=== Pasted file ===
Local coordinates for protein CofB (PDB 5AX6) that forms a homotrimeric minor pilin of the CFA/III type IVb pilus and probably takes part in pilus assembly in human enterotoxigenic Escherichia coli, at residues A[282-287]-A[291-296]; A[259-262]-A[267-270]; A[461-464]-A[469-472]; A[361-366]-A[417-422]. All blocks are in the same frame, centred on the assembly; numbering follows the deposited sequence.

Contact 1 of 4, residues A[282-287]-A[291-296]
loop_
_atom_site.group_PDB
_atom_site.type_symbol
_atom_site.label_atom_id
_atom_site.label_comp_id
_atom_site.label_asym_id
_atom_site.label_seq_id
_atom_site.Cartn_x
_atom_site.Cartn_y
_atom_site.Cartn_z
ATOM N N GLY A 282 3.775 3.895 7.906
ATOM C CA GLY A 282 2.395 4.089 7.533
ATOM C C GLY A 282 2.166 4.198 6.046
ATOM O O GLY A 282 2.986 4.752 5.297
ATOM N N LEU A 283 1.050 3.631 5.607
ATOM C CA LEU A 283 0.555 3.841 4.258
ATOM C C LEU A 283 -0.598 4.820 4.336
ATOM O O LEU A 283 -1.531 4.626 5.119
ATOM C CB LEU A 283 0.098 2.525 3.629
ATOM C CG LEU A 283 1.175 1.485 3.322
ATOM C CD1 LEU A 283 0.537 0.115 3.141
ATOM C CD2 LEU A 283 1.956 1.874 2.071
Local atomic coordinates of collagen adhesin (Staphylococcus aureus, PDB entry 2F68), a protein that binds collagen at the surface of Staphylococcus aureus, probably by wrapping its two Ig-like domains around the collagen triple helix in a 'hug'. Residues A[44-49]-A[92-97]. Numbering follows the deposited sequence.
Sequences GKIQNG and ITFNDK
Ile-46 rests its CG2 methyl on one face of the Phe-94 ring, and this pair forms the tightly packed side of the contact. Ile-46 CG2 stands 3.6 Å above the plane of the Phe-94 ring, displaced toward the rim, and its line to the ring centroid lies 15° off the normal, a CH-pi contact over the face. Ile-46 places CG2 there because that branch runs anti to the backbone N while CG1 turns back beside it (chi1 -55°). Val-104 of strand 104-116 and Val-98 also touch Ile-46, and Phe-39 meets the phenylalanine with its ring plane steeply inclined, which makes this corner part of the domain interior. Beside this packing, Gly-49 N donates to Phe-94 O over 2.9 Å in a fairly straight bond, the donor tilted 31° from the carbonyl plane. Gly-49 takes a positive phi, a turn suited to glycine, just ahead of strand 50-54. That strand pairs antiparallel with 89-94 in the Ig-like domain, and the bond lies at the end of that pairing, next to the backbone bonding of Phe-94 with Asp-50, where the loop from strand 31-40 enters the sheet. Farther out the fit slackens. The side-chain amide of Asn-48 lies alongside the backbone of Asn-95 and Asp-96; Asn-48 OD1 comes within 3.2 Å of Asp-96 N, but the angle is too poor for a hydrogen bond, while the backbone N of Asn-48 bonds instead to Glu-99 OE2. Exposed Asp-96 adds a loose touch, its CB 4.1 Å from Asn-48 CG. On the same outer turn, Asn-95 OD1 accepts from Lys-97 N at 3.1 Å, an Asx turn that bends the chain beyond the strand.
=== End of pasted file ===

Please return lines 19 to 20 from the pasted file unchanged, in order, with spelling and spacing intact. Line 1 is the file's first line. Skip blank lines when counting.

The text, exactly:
ATOM C C LEU A 283 -0.598 4.820 4.336
ATOM O O LEU A 283 -1.531 4.626 5.119